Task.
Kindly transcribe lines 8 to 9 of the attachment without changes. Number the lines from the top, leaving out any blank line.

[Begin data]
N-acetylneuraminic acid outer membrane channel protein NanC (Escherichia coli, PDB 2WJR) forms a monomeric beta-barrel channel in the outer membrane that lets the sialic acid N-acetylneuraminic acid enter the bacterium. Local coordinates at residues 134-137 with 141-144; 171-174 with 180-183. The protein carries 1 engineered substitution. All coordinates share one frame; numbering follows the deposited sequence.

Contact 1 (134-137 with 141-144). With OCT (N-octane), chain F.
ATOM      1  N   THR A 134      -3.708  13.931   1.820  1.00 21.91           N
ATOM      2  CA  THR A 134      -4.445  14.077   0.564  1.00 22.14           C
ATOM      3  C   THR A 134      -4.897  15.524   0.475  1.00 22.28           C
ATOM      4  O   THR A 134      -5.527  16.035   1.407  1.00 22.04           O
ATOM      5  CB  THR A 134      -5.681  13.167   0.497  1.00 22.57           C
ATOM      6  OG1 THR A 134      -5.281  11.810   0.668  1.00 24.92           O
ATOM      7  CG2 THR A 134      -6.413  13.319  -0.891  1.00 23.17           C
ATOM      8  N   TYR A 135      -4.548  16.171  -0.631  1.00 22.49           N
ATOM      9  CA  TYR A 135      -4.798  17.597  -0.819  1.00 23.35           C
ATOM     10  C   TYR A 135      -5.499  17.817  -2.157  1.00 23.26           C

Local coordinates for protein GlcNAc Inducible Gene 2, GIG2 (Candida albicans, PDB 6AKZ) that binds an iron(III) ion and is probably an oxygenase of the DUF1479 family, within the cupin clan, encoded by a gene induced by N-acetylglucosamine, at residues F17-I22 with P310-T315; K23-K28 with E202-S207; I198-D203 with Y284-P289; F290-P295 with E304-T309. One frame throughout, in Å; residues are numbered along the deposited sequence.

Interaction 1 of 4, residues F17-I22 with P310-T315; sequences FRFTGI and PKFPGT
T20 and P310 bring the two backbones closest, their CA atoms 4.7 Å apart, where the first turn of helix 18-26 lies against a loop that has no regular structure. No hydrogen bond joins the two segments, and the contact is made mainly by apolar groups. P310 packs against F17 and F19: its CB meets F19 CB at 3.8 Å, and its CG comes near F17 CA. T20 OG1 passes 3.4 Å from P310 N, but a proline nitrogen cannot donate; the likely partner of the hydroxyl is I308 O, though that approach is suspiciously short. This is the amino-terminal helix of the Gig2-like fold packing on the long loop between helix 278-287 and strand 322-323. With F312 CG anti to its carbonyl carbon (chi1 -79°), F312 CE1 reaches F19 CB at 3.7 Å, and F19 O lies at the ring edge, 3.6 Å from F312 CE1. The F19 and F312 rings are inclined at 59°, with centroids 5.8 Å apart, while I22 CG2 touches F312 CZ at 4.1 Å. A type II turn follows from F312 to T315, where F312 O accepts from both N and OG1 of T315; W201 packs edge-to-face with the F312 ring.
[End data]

ATOM      6  OG1 THR A 134      -5.281  11.810   0.668  1.00 24.92           O
ATOM      7  CG2 THR A 134      -6.413  13.319  -0.891  1.00 23.17           C